A couple of weeks back, a friend of mine dropped by the shop.
I hadn't seen him in a while.
He'd been out of state, or as we say here in Alaska, outside. A great aunt had died, and he was the executor of her estate. While cleaning out her house, up in the attic, he came across a pair of old rocking chairs.
And not just any old rocking chairs, but heirloom pieces, made around 1880. The rockers had been hand-crafted by my friend's great grandfather who owned a furniture factory in Missouri and they were worth a fortune - or would have been if they'd been in decent shape. They'd graced his aunt's home for many years, but over time had gotten nicked and damaged and worn down and so eventually ended up forgotten in the attic for decades.
My friend wanted them. Badly.
He contacted a shipping company, who agreed to ship them ground freight to Alaska. Just one problem, they wouldn't fit in a regular sized crate. And if the company had to build special crates, well that would just about double the already significantly high shipping costs.
So, he tried to take them apart. He carefully separated the hundred and thirty year old hide glue holding the rockers in place, but still managed to break a rocker in the process - nearly breaking his heart as well.
Once they were safely in Alaska, he brought them to me.
Uncrated, they weren't much to look at.
The finish was nicked and faded, and the leather, while being in pretty good shape for century-old cowhide, was faded and stained.
I fixed the broken rocker easily enough, by boring a horizontal hole into the opposing faces of the break, then inserted a 1" oak dowel, and then glued it together with a polymer wood glue. It sat in the clamps for a week, and when finished was far stronger than the original.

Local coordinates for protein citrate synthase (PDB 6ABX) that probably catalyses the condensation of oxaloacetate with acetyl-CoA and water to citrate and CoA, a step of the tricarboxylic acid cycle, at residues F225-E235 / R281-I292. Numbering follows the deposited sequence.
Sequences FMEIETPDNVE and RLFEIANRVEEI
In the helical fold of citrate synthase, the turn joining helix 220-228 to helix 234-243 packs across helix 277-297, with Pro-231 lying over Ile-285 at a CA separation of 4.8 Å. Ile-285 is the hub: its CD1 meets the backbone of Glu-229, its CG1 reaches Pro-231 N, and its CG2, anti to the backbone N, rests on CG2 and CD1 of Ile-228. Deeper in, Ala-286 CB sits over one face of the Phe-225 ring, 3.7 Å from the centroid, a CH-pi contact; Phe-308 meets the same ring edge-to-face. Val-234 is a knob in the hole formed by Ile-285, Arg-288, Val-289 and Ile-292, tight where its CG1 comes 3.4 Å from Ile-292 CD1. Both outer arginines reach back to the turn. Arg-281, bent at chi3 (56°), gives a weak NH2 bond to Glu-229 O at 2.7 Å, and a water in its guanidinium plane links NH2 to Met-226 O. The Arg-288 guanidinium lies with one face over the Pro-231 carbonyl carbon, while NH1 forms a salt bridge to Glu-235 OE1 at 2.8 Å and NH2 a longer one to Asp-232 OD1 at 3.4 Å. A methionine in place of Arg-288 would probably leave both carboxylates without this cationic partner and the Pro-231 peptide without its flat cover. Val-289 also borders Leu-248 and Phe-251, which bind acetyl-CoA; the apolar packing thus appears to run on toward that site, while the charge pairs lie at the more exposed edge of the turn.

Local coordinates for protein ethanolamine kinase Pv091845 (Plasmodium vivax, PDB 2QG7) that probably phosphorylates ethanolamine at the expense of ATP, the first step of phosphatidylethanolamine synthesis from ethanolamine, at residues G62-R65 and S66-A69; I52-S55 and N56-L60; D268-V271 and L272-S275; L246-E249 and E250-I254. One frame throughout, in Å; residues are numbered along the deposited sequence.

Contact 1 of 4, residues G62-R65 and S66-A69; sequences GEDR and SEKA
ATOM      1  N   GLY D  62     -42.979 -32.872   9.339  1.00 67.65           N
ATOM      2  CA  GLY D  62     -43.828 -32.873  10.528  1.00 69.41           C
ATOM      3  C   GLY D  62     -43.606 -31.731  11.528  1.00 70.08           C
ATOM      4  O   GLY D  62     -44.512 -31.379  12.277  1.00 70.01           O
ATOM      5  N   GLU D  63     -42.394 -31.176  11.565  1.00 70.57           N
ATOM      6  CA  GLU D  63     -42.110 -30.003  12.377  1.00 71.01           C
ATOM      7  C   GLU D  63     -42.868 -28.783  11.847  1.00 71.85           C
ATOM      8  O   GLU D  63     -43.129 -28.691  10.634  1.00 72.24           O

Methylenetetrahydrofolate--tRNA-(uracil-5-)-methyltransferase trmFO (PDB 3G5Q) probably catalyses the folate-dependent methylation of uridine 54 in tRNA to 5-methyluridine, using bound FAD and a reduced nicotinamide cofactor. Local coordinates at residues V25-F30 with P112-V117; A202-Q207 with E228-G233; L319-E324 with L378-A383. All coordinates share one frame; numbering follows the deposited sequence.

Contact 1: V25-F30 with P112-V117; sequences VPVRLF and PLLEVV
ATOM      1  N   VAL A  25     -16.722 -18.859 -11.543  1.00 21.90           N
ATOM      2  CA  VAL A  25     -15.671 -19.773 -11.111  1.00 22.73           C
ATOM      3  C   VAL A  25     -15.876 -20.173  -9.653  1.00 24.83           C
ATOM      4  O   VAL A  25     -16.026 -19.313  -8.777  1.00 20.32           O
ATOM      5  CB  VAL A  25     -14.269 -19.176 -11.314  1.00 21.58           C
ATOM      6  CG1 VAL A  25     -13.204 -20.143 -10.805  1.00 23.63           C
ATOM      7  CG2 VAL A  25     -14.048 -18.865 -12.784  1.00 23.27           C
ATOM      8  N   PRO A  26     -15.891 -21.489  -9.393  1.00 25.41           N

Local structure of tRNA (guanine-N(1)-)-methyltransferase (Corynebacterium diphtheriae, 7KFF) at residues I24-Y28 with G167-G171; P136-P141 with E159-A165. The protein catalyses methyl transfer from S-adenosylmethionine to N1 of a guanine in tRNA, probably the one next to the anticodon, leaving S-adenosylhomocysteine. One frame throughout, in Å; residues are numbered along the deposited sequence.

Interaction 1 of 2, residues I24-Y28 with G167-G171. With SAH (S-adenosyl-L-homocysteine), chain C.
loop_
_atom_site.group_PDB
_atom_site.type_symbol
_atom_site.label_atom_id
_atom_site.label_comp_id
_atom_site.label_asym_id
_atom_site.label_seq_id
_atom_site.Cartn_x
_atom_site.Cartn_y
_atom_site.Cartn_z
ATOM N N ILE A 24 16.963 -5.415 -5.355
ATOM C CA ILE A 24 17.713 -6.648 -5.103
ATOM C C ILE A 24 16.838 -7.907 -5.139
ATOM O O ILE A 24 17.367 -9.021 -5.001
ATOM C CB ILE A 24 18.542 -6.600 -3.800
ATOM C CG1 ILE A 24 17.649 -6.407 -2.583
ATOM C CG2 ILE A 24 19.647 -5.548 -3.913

Then I set about reassembling the chairs.
First the old wooden pins needed to be bored out of the rockers and legs.
Which I did with a forstner bit in the drill press for the rockers, and a hand drill for the legs.
Then I fashioned replacement wooden pins from oak dowel and inserted them into the rockers.
The original craftsman who first fabricated these chairs really knew what he was doing. The front pins were vertically mounted and glued into place in stopped blind holes. But the back pin holes were bored completely through the rocker at an angle, and at first I couldn't figure out why he had done that. Some experimentation answered the question. The rockers are first mounted by inserting the front rocker pins into the legs, then the back pins are driven through the rocker with a mallet - which served to draw the rockers tightly against the legs without glue or fiddling around. Brilliant, and an outstanding example of old fashioned master chair making.
Once the rockers were reattached, I did glue the front pins in place, sort of the suspenders and belt idea here, and clamped them to dry for a day or two.
Then I recreated the original mahogany finish by mixing mahogany dye into clear spar varnish. I lightly sanded down the old finish and applied my mix over the top. This preserved the original finish, fixed the nicks and scratches, and brought out the original color, shine, and vibrancy. Then I used a leather restorer on the seats and backs.
I am more than satisfied with the results. Both of these chairs are nearly a hundred and thirty years old and fully restored to their original condition. They are incredibly beautiful in person, the pictures don't do them justice. Both are outstanding examples of a lost art - the art of American frontier furniture making with only basic steam powered machinery, hand tools, and elbow grease.
My friend has not yet seen them. He's coming by tomorrow to pick them up, I think he'll be pleased.